BLOODY SOMME WHERE THEY LOST
20,000 CASUALTIES, AND THEY
LEARNED THEY HAD TO FIGHT MORE
EFFECTIVELY.
THIS WAS HAPPENING ACROSS THE
BRITISH ARMY AND THE GERMAN ARMY
AS WELL FIGHTING MORE
EFFECTIVELY ON DEFENCE.
THEY INSTIGATED NEW INFANTRY
TACTICS, ARTILLERY TACTICS,
COMBINING THE TWO, BETTER USE OF
INTELLIGENCE, DECENTRALIZATION
OF COMMAND, AND THEY REALLY
PREPARED HARD FOR THIS BATTLE
THAT THEY KNEW WAS GOING TO
COME.
OF COURSE AS YOU SAID THE
GERMANS HAD CAPTURED THE
POSITION ON OCTOBER 1914, THEY
HAD HELD IT AGAINST A SERIES OF
COUNTER ATTACKS FROM THE ALLIES.
WHEN THE CANADIANS ARRIVED ON
THE BATTLEFIELD, IN FACT IT'S AN
OPEN GRAVEYARD OF UNBURIED
CORPSES.
I WONDER WHAT THAT WOULD HAVE
BEEN LIKE FOR THE CANADIANS TO
STARE UP AT THAT HULKING MASS
TOWERING ABOVE THEM AND
REALIZING THAT'S THE POSITION
THEY HAD TO ATTACK.

Steve says HERE'S WHAT AWAITED
THEM. MAJOR BOIRE, I'M GOING
TO GET YOU TO REACT TO THIS...

A quote appears on screen, under the title "Surrounded by sorrow." The quote reads "Wounded men (were) sprawled everywhere in the slime, in the shell holes, in the mine craters, some screaming to the skies, some lying silently, some begging for help, some struggling to keep from drowning in (water-filled) craters, the field swarming with stretcher-bearers trying to keep up with the casualties."
Quoted from 2nd division's 6th brigade, as reprinted in the National Post (April 9, 2017).

Steve says THAT'S AN ACCOUNT
FROM THE OFFICIAL RECORD OF THE
2ND DIVISION'S SIXTH BRIGADE,
MADE UP OF MOSTLY WESTERN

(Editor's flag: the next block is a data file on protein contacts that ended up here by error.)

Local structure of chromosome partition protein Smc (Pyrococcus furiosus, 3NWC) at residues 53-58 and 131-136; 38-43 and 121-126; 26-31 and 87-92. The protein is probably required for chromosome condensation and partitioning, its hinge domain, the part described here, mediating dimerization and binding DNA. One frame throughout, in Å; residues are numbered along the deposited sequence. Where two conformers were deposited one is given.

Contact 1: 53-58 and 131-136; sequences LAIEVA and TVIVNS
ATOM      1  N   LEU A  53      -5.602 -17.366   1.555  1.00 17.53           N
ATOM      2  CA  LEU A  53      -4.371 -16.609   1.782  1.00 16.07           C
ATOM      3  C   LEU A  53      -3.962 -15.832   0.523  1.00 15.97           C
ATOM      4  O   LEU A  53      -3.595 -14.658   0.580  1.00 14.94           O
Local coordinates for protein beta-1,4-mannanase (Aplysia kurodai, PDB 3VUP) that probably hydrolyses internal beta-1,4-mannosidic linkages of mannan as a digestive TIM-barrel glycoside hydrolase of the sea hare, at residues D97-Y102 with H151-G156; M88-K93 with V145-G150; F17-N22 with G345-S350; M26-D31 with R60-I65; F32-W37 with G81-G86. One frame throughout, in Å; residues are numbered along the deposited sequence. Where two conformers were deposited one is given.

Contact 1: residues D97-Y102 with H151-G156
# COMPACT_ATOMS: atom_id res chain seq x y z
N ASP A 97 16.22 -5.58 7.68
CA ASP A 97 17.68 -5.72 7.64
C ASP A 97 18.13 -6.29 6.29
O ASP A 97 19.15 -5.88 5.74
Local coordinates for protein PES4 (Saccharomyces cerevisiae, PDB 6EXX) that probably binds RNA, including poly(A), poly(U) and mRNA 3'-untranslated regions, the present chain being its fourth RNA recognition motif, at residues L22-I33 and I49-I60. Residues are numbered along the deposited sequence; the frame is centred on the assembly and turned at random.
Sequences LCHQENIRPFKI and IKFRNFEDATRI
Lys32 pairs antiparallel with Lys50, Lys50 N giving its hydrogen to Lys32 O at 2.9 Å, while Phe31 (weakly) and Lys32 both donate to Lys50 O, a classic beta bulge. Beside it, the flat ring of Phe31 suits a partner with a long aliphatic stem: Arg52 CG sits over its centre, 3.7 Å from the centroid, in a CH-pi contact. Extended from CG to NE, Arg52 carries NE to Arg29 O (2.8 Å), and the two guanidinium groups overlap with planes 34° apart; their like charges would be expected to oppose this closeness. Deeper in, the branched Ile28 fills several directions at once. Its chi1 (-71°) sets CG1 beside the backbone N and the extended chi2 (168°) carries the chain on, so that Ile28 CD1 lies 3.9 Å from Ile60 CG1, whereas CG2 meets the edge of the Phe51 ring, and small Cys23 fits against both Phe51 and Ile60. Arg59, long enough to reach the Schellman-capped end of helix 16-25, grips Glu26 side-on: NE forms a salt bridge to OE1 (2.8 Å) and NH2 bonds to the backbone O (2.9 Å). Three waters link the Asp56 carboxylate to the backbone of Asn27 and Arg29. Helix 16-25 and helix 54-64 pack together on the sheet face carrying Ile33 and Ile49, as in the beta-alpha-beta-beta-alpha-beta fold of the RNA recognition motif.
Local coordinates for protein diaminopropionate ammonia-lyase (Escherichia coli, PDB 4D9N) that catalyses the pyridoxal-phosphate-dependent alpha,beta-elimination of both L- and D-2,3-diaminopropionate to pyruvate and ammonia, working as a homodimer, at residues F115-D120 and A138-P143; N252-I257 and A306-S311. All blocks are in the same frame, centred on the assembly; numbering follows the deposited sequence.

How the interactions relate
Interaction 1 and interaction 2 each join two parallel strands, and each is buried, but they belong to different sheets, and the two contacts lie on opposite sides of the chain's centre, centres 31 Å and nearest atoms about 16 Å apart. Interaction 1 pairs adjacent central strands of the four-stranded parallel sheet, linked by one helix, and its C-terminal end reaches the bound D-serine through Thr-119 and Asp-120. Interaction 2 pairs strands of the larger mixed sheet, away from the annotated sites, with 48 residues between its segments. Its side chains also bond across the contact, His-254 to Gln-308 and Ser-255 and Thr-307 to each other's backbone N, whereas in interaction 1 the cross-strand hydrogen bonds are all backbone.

CANADIANS.
FOLLOW UP ON THAT, IF YOU WOULD?
WHAT WAS IT LIKE FOR THE POOR,
AVERAGE CANADIAN?

The caption changes to "Michael Boire. Royal Military College of Canada."

Michael says CAN WE
START AT THE BEGINNING OF THE
BATTLE FOR THESE YOUNG MEN, AND
A GREAT DEAL, MANY OF THEM HAD
JUST ARRIVED IN THE CANADIAN
CORPS, BECAUSE AS TIM POINTS OUT
AFTER THE SOMME, MUCH HAD TO BE
DONE TO LEARN BUT ALSO MUCH HAD
TO BE DONE TO INTRODUCE
REINFORCEMENTS, YOUNG SOLDIERS
INTO THE CANADIAN CORPS.
SO WHEN THE CORPS DOES FINALLY
ATTACK, A GREAT PERCENTAGE OF
THEM ARE RELATIVELY NEW.
SO THIS IS THEIR FIRST BATTLE.
IF YOU CAN TAKE THE LIFE OF A
SOLDIER BACK THEN, IT WAS
RELATIVELY COMFORTABLE OUT OF
THE LINE.
THEY ATE WELL.
THEY DIDN'T EAT OFTEN BUT THEY
ATE WELL.
THEY WERE WARM.
THEY WERE CLOTHED.
AND THEY SPENT THE MAJORITY OF
THEIR TIME OUTSIDE THE TRENCH
SYSTEM.
SO WHEN IT CAME TIME TO ATTACK
VIMY RIDGE, WHAT HAPPENS OF
COURSE IS THEY BEGIN TO MARCH
FORWARD AND THEY ARE IN THEIR
PLATOONS AND COMPANIES AND
BATTALIONS, MARCHING TOWARDS THE
RIDGE.
WHEN THEY GET TO THE RIDGE, THEY
HAVE TO BE UNDERGROUND INTO A
SERIES OF CAVERNS AND TUNNELS
WHICH GETS THEM PROTECTED INTO
THE FRONT LINE, AND THERE
THEY'RE WAITING INSIDE THE
TUNNELS, SOME ARE WAITING INSIDE
CRATERS AND TRENCHES, AND
THEY'RE WAITING FOR ZERO HOUR,
5:30 ON THE 9TH OF APRIL.

Steve says 5:30 A.M. APRIL 9TH,
IT ALL BEGAN?

Michael says IT ALL BEGAN.

Steve says ON A SNOWY,
MISERABLE COLD DAY.

Michael says WELL, IT WAS SNOWY AT THE TOP
OF THE RIDGE AND IT WAS RAINING
AND SLUSHY AT THE BOTTOM.
BUT LUCKILY THAT CAUSED A LOT OF
GERMANS TO MISFIRE THEIR MACHINE
GUNS AND THAT SAVED A LOT OF
YOUNG LIVES.

Steve says THE FIGHTING WAS LIKE WHAT?

A pencil drawing shows soldiers loading artillery weapons on a battlefield peppered with explosions and smoke.

Michael says WELL, UP THEY GET.
THEY'RE FOLLOWING THE BARRAGE.
IT WAS A TRICKY, TRICKY DEAL,
FOLLOWING THE BARRAGE, BECAUSE
IT WAS COMPOSED AT FIRST OF
SHRAPNEL ROUNDS.
SHRAPNEL ROUNDS WERE ROUNDS THAT
EXPLODED OVER THE SOLDIERS'
HEADS AND FELL TO THE GROUND IN
FRONT OF THEM AND THE POINT OF
THAT WAS TO KEEP GERMANS IN
THEIR DUGOUTS AS WE ADVANCED
TOWARDS THEM.
OF COURSE, AS THEY WERE
ADVANCING ACROSS A SHELL BLASTED
LANDSCAPE, THEY'RE LOSING
ALIGNMENT, SOME ARE LOST AND
SOME ARE DISORIENTED BUT MANY OF